More about Harlequin Head
Let me spin you the tragic tale of the Harlequin Head by Pablo Picasso. It was your typical day at the museum in Rotterdam...
Art fanatics filled the rooms with enthusiasm while children and all the poor suckers who got dragged to the museum against their will sat and rubbed their tender feet. At about 3:00 in the afternoon on October 16th, 2012, the emergency exit doors flung open and three men emerged. At this point, the art-viewing experience got a little more exciting, even for the kids. The men proceeded to grab seven paintings off the walls, including our beloved Harlequin Head! Works by Henri Matisse, Claude Monet, Lucian Freud and Paul Gauguin were sadly hijacked as well.
So what do you do after you steal $150 million worth of art? Turns out it's not as easy to sell stolen artwork as these men had originally thought. Realizing that the police were closing in on them and with no potential buyers line up, the ringleader of the operation decided to give the paintings to his mother Olga. What a momma’s boy! Soon after, the men were arrested and poor Olga was left with no son and a suitcase full of stolen art.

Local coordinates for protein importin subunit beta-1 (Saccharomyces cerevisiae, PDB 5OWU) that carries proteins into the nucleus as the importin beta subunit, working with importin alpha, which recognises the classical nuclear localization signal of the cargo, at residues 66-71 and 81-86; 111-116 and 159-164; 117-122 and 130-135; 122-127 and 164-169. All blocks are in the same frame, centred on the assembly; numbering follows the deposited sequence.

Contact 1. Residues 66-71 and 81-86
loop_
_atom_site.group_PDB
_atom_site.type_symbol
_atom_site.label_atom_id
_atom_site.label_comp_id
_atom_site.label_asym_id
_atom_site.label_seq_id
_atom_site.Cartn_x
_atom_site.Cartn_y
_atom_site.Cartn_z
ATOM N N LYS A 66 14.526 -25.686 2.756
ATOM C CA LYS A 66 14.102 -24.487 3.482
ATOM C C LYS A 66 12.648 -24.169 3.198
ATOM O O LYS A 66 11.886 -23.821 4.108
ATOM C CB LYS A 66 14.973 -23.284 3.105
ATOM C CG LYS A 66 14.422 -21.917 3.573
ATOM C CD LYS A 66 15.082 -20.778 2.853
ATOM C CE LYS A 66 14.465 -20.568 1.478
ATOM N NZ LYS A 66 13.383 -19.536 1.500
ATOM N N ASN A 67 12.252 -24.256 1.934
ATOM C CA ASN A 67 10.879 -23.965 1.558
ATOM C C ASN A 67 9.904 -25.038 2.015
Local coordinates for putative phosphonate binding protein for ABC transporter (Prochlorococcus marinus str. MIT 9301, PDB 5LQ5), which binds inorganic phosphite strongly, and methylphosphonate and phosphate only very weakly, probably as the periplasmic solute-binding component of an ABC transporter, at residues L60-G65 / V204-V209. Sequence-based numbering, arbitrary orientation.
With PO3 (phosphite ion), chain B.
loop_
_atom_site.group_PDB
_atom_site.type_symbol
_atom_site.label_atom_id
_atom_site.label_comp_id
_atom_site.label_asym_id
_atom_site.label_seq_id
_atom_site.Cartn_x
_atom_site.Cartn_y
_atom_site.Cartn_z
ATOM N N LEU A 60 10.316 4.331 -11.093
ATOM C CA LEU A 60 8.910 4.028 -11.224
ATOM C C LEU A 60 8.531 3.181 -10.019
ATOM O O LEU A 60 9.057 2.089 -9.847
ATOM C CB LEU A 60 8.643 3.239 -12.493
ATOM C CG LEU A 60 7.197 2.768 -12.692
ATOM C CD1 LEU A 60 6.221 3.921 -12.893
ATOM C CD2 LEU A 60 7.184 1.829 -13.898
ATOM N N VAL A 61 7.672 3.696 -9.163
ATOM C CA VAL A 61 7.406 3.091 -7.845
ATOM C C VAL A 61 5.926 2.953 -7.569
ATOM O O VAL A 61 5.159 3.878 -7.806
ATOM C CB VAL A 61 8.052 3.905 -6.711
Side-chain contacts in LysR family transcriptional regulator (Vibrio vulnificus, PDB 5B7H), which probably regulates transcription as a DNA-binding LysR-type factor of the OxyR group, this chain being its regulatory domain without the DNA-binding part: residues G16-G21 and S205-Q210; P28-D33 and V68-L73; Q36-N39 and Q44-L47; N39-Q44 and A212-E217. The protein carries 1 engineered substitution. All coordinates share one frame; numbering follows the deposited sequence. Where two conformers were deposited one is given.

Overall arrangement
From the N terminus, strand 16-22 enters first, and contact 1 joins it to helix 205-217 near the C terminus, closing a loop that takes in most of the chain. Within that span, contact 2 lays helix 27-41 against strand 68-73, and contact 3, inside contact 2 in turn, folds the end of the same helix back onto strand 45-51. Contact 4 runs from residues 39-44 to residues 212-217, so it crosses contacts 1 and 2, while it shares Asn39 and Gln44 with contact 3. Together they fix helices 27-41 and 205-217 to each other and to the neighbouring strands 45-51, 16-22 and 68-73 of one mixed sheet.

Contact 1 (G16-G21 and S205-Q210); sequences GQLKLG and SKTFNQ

Olga became so distraught that she decided to hide the art- first in an abandoned house, then buried in a cemetery, and in the end moved the paintings to their final resting place…in her kitchen! Clearly a pyro, she loaded up her oven with the seven paintings and some kindling. And poof! Up they went. With the men in custody but no paintings to be found, the police proceeded to search Olga’s house. After extensive testing of the ashes in her stove, scientists found traces of paint primer, canvas, and paint. Elementary my dear Watson!
It is always a somber day when art perishes at the hands of greed and narcissism. At least the thieves had good taste in art, if I do say so myself. It also seems oddly fitting the Picasso’s Harlequin Head would be one of the pieces to perish. A harlequin is a character who plays tricks, breaks laws, and generally keeps everyone on their toes. It would seem that these men had a congruence of spirit with the harlequin, so how appropriate that one trickster would out-dupe the other!